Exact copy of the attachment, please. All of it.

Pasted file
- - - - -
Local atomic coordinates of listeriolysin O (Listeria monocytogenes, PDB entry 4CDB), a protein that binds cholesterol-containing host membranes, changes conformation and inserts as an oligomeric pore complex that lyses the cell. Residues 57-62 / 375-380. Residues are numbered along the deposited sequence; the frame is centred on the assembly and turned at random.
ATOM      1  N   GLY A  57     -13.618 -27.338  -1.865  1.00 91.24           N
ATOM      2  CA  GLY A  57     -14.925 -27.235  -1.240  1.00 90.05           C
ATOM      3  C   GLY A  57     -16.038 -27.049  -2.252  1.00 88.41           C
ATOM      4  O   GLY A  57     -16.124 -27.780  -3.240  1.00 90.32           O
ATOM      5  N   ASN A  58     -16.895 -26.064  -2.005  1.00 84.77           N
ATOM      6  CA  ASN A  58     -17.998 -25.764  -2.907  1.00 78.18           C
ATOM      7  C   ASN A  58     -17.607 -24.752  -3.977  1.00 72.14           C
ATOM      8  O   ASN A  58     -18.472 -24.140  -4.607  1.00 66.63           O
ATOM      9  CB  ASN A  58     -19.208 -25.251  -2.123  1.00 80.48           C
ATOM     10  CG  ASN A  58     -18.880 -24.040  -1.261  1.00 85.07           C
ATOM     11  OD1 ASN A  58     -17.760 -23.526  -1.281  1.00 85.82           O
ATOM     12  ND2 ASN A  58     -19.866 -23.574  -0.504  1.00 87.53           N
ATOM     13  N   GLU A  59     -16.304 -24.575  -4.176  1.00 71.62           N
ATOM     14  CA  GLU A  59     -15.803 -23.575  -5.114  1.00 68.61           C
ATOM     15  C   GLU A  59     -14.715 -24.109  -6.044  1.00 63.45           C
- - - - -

Local atomic coordinates of listeriolysin O (Listeria monocytogenes, PDB entry 4CDB), a protein that binds cholesterol-containing host membranes, changes conformation and inserts as an oligomeric pore complex that lyses the cell. Residues 57-62 / 375-380. Residues are numbered along the deposited sequence; the frame is centred on the assembly and turned at random.
ATOM      1  N   GLY A  57     -13.618 -27.338  -1.865  1.00 91.24           N
ATOM      2  CA  GLY A  57     -14.925 -27.235  -1.240  1.00 90.05           C
ATOM      3  C   GLY A  57     -16.038 -27.049  -2.252  1.00 88.41           C
ATOM      4  O   GLY A  57     -16.124 -27.780  -3.240  1.00 90.32           O
ATOM      5  N   ASN A  58     -16.895 -26.064  -2.005  1.00 84.77           N
ATOM      6  CA  ASN A  58     -17.998 -25.764  -2.907  1.00 78.18           C
ATOM      7  C   ASN A  58     -17.607 -24.752  -3.977  1.00 72.14           C
ATOM      8  O   ASN A  58     -18.472 -24.140  -4.607  1.00 66.63           O
ATOM      9  CB  ASN A  58     -19.208 -25.251  -2.123  1.00 80.48           C
ATOM     10  CG  ASN A  58     -18.880 -24.040  -1.261  1.00 85.07           C
ATOM     11  OD1 ASN A  58     -17.760 -23.526  -1.281  1.00 85.82           O
ATOM     12  ND2 ASN A  58     -19.866 -23.574  -0.504  1.00 87.53           N
ATOM     13  N   GLU A  59     -16.304 -24.575  -4.176  1.00 71.62           N
ATOM     14  CA  GLU A  59     -15.803 -23.575  -5.114  1.00 68.61           C
ATOM     15  C   GLU A  59     -14.715 -24.109  -6.044  1.00 63.45           C